How Should Advisors Value Their Practices?

Despite knowing that many factors influence their practice value, independent financial advisors often do not know what their practice is worth. As a smart financial advisor, you want to maximize the net worth of your most valuable asset — your practice. To develop a business that has lasting value, you need to improve the value on an economic basis and increase the value on a personal basis. At the same time you should be developing a clear and detailed succession plan.

How Advisors Value Their Practices

How Should Advisors Value Their Practices?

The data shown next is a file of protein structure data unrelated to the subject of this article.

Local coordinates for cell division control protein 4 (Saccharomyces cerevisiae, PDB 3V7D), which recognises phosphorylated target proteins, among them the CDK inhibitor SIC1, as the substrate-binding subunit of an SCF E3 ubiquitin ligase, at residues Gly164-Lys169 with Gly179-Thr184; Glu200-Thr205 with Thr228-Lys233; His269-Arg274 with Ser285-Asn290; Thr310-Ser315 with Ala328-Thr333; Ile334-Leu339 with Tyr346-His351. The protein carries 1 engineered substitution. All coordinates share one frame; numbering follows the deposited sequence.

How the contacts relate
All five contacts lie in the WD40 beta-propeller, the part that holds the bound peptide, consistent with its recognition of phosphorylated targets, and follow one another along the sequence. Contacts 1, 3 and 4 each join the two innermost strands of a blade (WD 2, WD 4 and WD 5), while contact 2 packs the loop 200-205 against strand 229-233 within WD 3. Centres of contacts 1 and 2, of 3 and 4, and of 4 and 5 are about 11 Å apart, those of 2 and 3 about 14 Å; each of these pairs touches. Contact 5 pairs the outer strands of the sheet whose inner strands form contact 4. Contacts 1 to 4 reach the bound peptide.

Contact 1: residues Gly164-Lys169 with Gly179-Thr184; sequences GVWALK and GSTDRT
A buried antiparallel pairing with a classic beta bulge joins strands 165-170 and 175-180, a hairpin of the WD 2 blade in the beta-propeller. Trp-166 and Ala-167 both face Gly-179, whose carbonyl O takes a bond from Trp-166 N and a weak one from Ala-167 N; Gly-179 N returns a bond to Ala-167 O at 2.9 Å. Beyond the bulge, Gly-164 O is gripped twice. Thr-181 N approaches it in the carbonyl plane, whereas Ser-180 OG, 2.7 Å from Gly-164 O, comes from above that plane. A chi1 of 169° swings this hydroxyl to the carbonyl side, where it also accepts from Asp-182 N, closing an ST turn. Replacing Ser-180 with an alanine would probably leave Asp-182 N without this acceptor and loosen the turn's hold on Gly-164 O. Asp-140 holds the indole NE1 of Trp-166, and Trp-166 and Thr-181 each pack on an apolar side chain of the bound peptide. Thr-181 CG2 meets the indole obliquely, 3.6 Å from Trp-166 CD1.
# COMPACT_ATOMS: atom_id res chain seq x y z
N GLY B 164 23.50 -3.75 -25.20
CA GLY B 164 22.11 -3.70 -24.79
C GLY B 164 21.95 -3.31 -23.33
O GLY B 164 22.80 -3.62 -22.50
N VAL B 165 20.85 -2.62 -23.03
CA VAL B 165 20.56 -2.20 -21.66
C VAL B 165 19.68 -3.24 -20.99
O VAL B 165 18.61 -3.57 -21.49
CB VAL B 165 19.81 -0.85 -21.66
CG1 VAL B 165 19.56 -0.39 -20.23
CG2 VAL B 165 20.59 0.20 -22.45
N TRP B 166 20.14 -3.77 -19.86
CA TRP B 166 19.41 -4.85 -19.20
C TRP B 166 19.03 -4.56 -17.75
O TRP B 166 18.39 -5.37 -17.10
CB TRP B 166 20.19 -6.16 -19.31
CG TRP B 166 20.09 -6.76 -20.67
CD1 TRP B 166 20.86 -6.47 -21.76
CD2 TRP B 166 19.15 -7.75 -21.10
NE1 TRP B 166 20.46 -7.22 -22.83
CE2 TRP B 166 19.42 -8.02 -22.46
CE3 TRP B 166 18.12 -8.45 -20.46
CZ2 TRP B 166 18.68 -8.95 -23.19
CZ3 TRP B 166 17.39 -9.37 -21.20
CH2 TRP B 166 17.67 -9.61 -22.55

According to a July 2012 article that appeared in Investment Advisor, financial advisors who view succession as a long-term process rather than an event can minimize the pain and maximize the gain they achieve when they finally leave the business they’ve built up over the years. Merger and acquisition professionals suggest beginning succession planning at least 10 years ahead of transitioning a practice, but only 6 percent of advisors are doing so, according to a study produced by independent research firm Aite Group. An even scarier statistic: 42 percent of advisors who are within two years of transitioning their practice to a successor lack a succession plan. While an additional 13 percent have a plan, they do not have all the elements in place to execute it. Advisors who are three to 10 years away from succession show about the same level of succession planning adoption (46 percent) as peers who will transition their practice within two years. The next generation of advisors who take over practices will benefit from a well-thought out succession plan, as will clients, who can feel uncertain transitioning to a new advisor. The sooner you start planning, the better you, the new owners and your clients will fare. The study also revealed that advisors aren’t realistic about the factors that impact practice valuation. Reliable earnings and client retention, along with allowing adequate time for the succession planning process, proved to be key determinants of practice valuation among respondents. However, the survey showed that advisors mistakenly think that Assets Under Management (AUM) is the most important factor in valuation, followed by revenue. Assets and revenue count, but normalized earnings are more important. Advisors can boost the value of their practices by paying attention to three critical factors: time, client retention and earnings before interest, tax and amortization (EBITA). Time. The more time you have before you leave your firm, the more influence you can have over its valuation. Many risks can be avoided if you start planning early enough. Planning should start at least 10 years ahead of a transition, and should include decisions on internal and/or external succession, as well as a detailed plan for the succession process. Client retention. Among the greatest risks is client retention. It’s the biggest stumbling block for advisors who acquire practices. One in three acquirers in the Aite Group survey experienced client retention of less than 50 percent — well below the ideal target rate of 90 percent. If you don’t position your practice for a high client retention rate, you’ll face buyer demands to cut your price. While 90 percent client retention may sound aggressive, it’s doable if you start planning early. EBITDA. There are several factors that enhance your firm’s earnings as represented by EBITDA. It’s no secret that you can improve your bottom line of earnings by generating more revenue and reducing firm expenses. However, fewer advisors recognize that they can help both revenue and expenses by increasing their firms’ technology efficiency. If your time horizon is less than three years, focus on reducing risks with projects such as technology integration or putting contracts in place to help you retain key employees.  Every practice owner should consider going through a business assessment and practice valuation exercise with a consulting firm that specializes in advisor practices to evaluate the current situation and identify and prioritize the areas needing attention. For more information on Summit Brokerage Services, an independent broker-dealer, visit www.joinsummit.com or contact us at (800) 354-5528.   This blog and website are for informational, educational and discussion purposes only. Summit Brokerage Services, Inc., Summit Financial Group Inc., and any of its affiliates are not a law firm or an accounting firm. Even though topics may be discussed on this blog that may involve legal, accounting, or investment issues, nothing on this blog shall be deemed to constitute the practice of law, legal advice, investment advice, and/or tax advice. You should consult an experienced professional regarding tax consequences of specific transactions. No reader should act in reliance on anything discussed in this blog without prior consultation with a licensed professional who is qualified to evaluate the reader’s individual facts and circumstances and offer an informed professional opinion with respect thereto. 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